((Big bonus for me--this weekend I have a getaway to the Cape with my playwrights' group at the house of a close friend. I try to go into these weekends with a strong plan for what I'm going to write/revise--otherwise those big gaping blocks of 4-5 hours of writing time are incredibly intimidating.))
Saturday, July 28, 2007
First off, I agree that the Firehouse Contest charging a $15 fee and requiring four copies is just dumb. I (like many of us) have written at length about why contest fees are a bad thing for both theatres and playwrights.
However, I don't think nasty letters and e-mails will ultimately solve the problem. Small arts centers like this are trying to do the right thing when they put together a festival like this. They want to have a role in helping developing new plays. Unfortunately, they need some (gentle) education about how best to do this. As playwrights, our ultimate goal is not to condemn and close down all groups that dare to charge a fee, but rather to continue their interest in working with playwrights and new plays, but to have them do it in a way that's more appropriate.
Keep in mind that theatres do not necessarily share our high opinions of new plays and playwrights. Many small community theatres are perfectly content to continue producing old standards, or plays that have been successfully produced in New York. To them, playwrights are odd creatures, with prickly demands (they never want anyone to change their words, they want to be paid, they want to know when rehearsals are scheduled, they want their name and title spelled correctly, etc.). These theatres know that when they do a new play, their audiences aren't sure what to expect, and it'll be hard to get people to buy tickets.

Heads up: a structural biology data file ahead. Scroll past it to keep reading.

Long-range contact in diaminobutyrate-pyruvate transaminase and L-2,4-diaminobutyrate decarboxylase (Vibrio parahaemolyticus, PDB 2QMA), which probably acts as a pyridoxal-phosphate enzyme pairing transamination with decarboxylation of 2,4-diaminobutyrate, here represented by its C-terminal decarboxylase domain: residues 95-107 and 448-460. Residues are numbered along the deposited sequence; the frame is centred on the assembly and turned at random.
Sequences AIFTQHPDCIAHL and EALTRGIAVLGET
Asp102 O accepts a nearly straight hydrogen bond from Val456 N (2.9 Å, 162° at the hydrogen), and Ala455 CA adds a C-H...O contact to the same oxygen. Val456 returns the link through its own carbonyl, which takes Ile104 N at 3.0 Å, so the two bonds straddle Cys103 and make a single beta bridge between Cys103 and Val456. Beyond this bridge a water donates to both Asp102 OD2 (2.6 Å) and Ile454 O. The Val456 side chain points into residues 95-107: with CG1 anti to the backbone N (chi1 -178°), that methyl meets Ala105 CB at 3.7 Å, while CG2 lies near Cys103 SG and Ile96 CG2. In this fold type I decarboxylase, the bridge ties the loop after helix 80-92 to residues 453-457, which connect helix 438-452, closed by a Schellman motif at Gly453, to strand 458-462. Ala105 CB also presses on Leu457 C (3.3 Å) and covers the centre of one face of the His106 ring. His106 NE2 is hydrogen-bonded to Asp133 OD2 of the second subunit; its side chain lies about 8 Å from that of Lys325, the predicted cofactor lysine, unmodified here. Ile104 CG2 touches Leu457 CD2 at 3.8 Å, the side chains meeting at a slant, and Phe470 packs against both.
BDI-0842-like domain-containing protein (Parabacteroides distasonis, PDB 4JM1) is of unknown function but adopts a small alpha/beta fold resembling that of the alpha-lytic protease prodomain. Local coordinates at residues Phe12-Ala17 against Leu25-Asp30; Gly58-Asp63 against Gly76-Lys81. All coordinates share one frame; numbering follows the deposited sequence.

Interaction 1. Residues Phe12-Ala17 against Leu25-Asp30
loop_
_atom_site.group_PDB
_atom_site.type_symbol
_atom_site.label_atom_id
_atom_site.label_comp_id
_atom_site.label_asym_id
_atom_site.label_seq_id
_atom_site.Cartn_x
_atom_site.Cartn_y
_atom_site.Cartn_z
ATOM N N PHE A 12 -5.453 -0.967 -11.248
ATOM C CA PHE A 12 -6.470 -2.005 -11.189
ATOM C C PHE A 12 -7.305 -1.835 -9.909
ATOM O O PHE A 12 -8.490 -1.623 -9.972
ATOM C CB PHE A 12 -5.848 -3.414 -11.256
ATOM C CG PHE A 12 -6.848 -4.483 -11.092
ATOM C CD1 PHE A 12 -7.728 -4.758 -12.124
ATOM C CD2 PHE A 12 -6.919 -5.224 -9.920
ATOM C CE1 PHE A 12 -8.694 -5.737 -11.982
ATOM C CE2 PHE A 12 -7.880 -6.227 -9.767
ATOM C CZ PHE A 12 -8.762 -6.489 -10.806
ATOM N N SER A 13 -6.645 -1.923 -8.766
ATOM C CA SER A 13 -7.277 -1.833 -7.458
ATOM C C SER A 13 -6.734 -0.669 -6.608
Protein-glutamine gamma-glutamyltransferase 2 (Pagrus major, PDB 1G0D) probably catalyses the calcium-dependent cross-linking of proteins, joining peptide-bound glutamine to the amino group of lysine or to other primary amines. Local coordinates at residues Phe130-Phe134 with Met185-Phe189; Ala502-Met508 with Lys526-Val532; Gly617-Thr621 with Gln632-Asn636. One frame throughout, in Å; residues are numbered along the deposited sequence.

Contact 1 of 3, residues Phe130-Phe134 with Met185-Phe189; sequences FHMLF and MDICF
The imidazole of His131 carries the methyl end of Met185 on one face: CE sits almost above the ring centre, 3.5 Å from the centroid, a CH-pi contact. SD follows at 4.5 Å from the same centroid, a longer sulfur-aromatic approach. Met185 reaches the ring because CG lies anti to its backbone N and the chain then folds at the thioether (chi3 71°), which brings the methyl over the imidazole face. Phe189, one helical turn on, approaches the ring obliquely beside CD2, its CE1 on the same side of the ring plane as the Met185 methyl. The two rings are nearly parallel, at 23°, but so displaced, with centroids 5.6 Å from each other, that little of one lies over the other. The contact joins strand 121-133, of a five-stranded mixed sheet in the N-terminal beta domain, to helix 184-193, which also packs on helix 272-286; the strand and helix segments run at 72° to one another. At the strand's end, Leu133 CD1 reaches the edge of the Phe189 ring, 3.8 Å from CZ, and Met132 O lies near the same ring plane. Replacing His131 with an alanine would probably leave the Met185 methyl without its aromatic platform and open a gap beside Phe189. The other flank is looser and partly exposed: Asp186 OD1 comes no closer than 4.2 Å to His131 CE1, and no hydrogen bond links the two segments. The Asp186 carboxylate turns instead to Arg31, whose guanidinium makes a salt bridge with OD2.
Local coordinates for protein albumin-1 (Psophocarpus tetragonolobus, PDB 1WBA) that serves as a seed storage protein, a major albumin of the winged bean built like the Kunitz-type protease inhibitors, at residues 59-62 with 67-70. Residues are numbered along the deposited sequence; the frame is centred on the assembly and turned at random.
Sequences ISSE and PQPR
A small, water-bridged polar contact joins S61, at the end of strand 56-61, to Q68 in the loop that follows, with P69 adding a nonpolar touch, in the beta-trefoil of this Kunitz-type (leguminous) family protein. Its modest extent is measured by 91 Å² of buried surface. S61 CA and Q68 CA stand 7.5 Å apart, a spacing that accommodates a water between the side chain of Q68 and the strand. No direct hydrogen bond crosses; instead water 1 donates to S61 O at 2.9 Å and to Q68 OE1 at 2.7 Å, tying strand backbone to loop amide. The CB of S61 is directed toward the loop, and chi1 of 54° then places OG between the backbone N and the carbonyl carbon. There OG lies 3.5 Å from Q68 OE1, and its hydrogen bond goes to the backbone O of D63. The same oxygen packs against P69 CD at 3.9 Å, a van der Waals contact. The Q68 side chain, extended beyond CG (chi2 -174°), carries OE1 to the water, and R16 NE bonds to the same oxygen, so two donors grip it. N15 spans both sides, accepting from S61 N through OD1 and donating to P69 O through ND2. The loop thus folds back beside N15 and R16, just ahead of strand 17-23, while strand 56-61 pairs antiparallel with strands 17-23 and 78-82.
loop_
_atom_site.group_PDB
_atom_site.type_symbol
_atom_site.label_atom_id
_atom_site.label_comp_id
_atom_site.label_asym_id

Some of them know about readings and contests and think it'd be a good idea to do one. But they don't know how. They didn't think about how to pay for it. Lots of contests in life require fees. Lots of everything in life requires fees. Contests for screenwriting and fiction regularly charge fees. Fishing contests, basketball contests, soccer tournaments. They all charge fees. So they see this as normal.
So, what are we to do? I think there are several options: